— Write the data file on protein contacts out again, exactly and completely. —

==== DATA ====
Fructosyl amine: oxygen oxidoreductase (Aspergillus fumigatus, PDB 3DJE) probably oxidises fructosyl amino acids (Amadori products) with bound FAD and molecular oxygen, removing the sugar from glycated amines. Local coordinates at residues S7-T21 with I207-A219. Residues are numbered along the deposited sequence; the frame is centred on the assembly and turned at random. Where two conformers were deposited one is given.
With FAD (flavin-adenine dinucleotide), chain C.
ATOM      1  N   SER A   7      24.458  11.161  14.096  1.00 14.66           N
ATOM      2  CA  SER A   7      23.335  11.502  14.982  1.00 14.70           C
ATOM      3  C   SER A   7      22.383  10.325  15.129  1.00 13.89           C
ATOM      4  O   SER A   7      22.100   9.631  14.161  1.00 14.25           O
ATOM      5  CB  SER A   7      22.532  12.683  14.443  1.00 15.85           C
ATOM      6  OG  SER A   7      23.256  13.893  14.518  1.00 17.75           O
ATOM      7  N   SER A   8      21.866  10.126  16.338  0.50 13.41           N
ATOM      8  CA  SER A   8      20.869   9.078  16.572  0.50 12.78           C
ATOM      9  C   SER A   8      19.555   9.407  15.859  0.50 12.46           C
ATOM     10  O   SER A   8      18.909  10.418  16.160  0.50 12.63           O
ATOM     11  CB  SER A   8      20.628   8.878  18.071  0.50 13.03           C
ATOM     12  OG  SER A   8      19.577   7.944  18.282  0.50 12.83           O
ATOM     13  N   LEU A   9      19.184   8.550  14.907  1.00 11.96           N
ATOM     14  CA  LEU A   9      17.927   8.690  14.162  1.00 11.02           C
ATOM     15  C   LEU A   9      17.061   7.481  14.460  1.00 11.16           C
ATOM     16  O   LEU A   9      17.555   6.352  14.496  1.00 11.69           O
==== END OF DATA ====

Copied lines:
Fructosyl amine: oxygen oxidoreductase (Aspergillus fumigatus, PDB 3DJE) probably oxidises fructosyl amino acids (Amadori products) with bound FAD and molecular oxygen, removing the sugar from glycated amines. Local coordinates at residues S7-T21 with I207-A219. Residues are numbered along the deposited sequence; the frame is centred on the assembly and turned at random. Where two conformers were deposited one is given.
With FAD (flavin-adenine dinucleotide), chain C.
ATOM      1  N   SER A   7      24.458  11.161  14.096  1.00 14.66           N
ATOM      2  CA  SER A   7      23.335  11.502  14.982  1.00 14.70           C
ATOM      3  C   SER A   7      22.383  10.325  15.129  1.00 13.89           C
ATOM      4  O   SER A   7      22.100   9.631  14.161  1.00 14.25           O
ATOM      5  CB  SER A   7      22.532  12.683  14.443  1.00 15.85           C
ATOM      6  OG  SER A   7      23.256  13.893  14.518  1.00 17.75           O
ATOM      7  N   SER A   8      21.866  10.126  16.338  0.50 13.41           N
ATOM      8  CA  SER A   8      20.869   9.078  16.572  0.50 12.78           C
ATOM      9  C   SER A   8      19.555   9.407  15.859  0.50 12.46           C
ATOM     10  O   SER A   8      18.909  10.418  16.160  0.50 12.63           O
ATOM     11  CB  SER A   8      20.628   8.878  18.071  0.50 13.03           C
ATOM     12  OG  SER A   8      19.577   7.944  18.282  0.50 12.83           O
ATOM     13  N   LEU A   9      19.184   8.550  14.907  1.00 11.96           N
ATOM     14  CA  LEU A   9      17.927   8.690  14.162  1.00 11.02           C
ATOM     15  C   LEU A   9      17.061   7.481  14.460  1.00 11.16           C
ATOM     16  O   LEU A   9      17.555   6.352  14.496  1.00 11.69           O